The idea for this post came from me writing about the warning signs of an eating disorder. I realized if there was more openness and honesty about these topics, parents just might stand a chance. And I’m more than willing to be honest with you guys.
This is actually harder for me to talk about than my eating disorder. I suppose it makes sense. I feel like more and more people are opening up about eating disorders, which is amazing. But not many people have the balls to talk about drug addiction.
Probably because of the massive stigma attached to addiction. When people use the words druggie, stoner, crack-head, tweaker a certain image is conjured up. Not a nice one, I might add.
And it’s fair. When addiction has it’s hold on you, literally nothing else matters. Your next breath doesn’t even matter, unless you’ll be inhaling your substance of choice.
I think a lot of people assume that most drug addicts are homeless people walking the streets. They don’t think of people who own their own homes or a mom or someone from church. They picture dirty, thin people with sad, hungry eyes.
But that isn’t how it starts. And for a lot of drug addicts, it all starts long before they ever left home. It starts in childhood or adolescence. So let’s talk about the warning signs of drug abuse.
Physical Signs of Drug Abuse
There are a lot of illicit drugs out there. This means there’s almost no way I can hit everything. And, unfortunately for the vigilant parent, it means there is a huge range of signs. I’m going to try to break them up very broadly and get more specific as I go.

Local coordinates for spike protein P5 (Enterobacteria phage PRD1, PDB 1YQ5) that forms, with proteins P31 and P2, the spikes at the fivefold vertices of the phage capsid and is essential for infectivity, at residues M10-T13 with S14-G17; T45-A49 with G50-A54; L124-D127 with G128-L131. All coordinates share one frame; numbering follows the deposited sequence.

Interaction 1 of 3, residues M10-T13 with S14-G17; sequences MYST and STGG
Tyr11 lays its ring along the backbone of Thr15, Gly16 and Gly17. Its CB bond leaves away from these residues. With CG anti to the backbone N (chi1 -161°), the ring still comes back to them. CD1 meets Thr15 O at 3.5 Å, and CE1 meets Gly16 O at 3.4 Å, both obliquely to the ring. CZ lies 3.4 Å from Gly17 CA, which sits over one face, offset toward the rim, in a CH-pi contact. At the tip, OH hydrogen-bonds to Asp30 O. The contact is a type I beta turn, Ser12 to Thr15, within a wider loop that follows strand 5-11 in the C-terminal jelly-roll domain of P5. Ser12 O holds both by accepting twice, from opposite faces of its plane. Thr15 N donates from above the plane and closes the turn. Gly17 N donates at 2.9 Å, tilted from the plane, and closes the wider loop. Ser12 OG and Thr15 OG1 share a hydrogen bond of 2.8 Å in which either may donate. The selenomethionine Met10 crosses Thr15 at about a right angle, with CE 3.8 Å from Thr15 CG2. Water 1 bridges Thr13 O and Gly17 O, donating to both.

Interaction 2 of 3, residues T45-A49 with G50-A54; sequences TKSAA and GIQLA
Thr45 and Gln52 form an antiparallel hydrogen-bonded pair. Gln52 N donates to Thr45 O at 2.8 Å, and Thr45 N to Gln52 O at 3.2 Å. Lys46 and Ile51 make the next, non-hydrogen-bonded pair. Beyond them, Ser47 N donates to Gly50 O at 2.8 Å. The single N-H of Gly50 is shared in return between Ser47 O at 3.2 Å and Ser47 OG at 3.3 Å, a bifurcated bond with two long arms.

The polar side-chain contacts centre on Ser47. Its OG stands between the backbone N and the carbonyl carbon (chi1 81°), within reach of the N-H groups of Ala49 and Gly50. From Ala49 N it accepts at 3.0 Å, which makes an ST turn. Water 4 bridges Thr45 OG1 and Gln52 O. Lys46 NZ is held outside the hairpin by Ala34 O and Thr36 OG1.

Another thing to note is that some of these physical signs mimic those of anorexia, due to malnourishment. You may want to read that post, as well, to see if what you’re noticing in your child fits those signs better.
Related: Warning Signs of an Eating Disorder
Stimulants (think cocaine, meth, and prescriptions like Adderall) will cause signs of malnourishment. They will lose weight. Their skin, hair, and nails will look unhealthy and be frail.
I think this may be one of the easiest things to spot. For a lot of people, seeing someone today that is obviously underweight instantly makes you wonder if they’re on drugs.
The reason for the sudden and significant weight loss is that you completely lose your desire to eat. In fact, food can even become repulsive.
I don’t want my blog to ever trigger anyone unnecessarily, so I’m not going to talk about numbers or specifics. I will say though that if your child loses a significant amount of weight in a short period of time, there is a good chance there’s a problem. Whether it be anorexia, drugs, or something else entirely.
They may seem jittery, their hands or legs may shake all the time. They may not even realize it, but they seem to be constantly in motion. This is sometimes referred to as tweaking.
They will probably seem distracted, be unable to sit still, and talk very fast. Think of a kid who’s had too much sugar and caffeine, then double that.
They will be preoccupied, unable to focus, and erratic. Some people become more social and talkative, some become more violent and volatile.
You may also notice changes in their skin. Meth can cause people to dig at their skin. Most drugs will also make users forget about personal hygiene. So they may develop acne, or their skin may appear yellow (jaundice).
On the other hand, depressants (think heroin, tranquilizers, and even marijuana) will be quite the opposite. Not necessarily weight gain–although it can happen.
You’ll notice a complete lack of energy. If your child is actually high at the moment, they will be lethargic, perhaps even unresponsive. They will seem like they’re in a trance.
Their eyes will likely seem empty. I look back at photos of me when I was using and there’s a very obvious glaze over my eyes. I look like a zombie.